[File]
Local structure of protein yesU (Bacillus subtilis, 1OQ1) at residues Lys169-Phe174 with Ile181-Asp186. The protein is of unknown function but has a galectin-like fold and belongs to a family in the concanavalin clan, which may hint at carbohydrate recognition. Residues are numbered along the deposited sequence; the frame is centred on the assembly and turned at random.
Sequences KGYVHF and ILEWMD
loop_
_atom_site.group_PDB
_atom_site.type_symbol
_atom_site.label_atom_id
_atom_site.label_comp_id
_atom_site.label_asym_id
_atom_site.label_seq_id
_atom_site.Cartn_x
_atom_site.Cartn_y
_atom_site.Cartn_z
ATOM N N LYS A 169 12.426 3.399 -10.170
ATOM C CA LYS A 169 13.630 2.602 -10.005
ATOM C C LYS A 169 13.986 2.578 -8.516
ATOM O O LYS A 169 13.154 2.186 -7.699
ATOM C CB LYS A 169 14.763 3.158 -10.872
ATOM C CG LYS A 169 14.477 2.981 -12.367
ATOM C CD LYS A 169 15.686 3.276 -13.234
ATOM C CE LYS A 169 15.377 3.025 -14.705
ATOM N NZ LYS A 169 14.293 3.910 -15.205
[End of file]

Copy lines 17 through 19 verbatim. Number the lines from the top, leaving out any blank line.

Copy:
ATOM C CB LYS A 169 14.763 3.158 -10.872
ATOM C CG LYS A 169 14.477 2.981 -12.367
ATOM C CD LYS A 169 15.686 3.276 -13.234